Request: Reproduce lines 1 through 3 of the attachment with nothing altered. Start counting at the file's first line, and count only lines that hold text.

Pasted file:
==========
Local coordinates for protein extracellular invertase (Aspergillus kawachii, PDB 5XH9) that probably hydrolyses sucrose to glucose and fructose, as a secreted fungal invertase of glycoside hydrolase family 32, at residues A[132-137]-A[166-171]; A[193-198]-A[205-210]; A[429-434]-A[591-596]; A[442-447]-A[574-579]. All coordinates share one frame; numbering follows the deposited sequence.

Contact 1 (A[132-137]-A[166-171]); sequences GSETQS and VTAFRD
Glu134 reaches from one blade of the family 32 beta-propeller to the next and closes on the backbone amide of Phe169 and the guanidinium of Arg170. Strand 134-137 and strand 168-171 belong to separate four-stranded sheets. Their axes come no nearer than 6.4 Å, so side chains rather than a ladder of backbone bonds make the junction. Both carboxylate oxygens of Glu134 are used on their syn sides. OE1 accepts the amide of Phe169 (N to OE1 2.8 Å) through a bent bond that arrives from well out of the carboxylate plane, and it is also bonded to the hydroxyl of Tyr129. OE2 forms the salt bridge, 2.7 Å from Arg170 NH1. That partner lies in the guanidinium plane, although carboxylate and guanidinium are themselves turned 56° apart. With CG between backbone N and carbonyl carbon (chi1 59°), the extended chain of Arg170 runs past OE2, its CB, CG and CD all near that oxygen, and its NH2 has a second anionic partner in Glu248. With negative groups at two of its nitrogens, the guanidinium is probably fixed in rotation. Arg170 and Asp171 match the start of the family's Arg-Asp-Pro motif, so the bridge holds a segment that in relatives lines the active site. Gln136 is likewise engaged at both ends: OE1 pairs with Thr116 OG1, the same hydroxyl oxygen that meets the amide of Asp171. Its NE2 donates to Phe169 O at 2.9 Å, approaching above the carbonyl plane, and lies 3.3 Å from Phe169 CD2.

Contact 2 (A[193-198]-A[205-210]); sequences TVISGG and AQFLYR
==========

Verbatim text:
Local coordinates for protein extracellular invertase (Aspergillus kawachii, PDB 5XH9) that probably hydrolyses sucrose to glucose and fructose, as a secreted fungal invertase of glycoside hydrolase family 32, at residues A[132-137]-A[166-171]; A[193-198]-A[205-210]; A[429-434]-A[591-596]; A[442-447]-A[574-579]. All coordinates share one frame; numbering follows the deposited sequence.

Contact 1 (A[132-137]-A[166-171]); sequences GSETQS and VTAFRD
Glu134 reaches from one blade of the family 32 beta-propeller to the next and closes on the backbone amide of Phe169 and the guanidinium of Arg170. Strand 134-137 and strand 168-171 belong to separate four-stranded sheets. Their axes come no nearer than 6.4 Å, so side chains rather than a ladder of backbone bonds make the junction. Both carboxylate oxygens of Glu134 are used on their syn sides. OE1 accepts the amide of Phe169 (N to OE1 2.8 Å) through a bent bond that arrives from well out of the carboxylate plane, and it is also bonded to the hydroxyl of Tyr129. OE2 forms the salt bridge, 2.7 Å from Arg170 NH1. That partner lies in the guanidinium plane, although carboxylate and guanidinium are themselves turned 56° apart. With CG between backbone N and carbonyl carbon (chi1 59°), the extended chain of Arg170 runs past OE2, its CB, CG and CD all near that oxygen, and its NH2 has a second anionic partner in Glu248. With negative groups at two of its nitrogens, the guanidinium is probably fixed in rotation. Arg170 and Asp171 match the start of the family's Arg-Asp-Pro motif, so the bridge holds a segment that in relatives lines the active site. Gln136 is likewise engaged at both ends: OE1 pairs with Thr116 OG1, the same hydroxyl oxygen that meets the amide of Asp171. Its NE2 donates to Phe169 O at 2.9 Å, approaching above the carbonyl plane, and lies 3.3 Å from Phe169 CD2.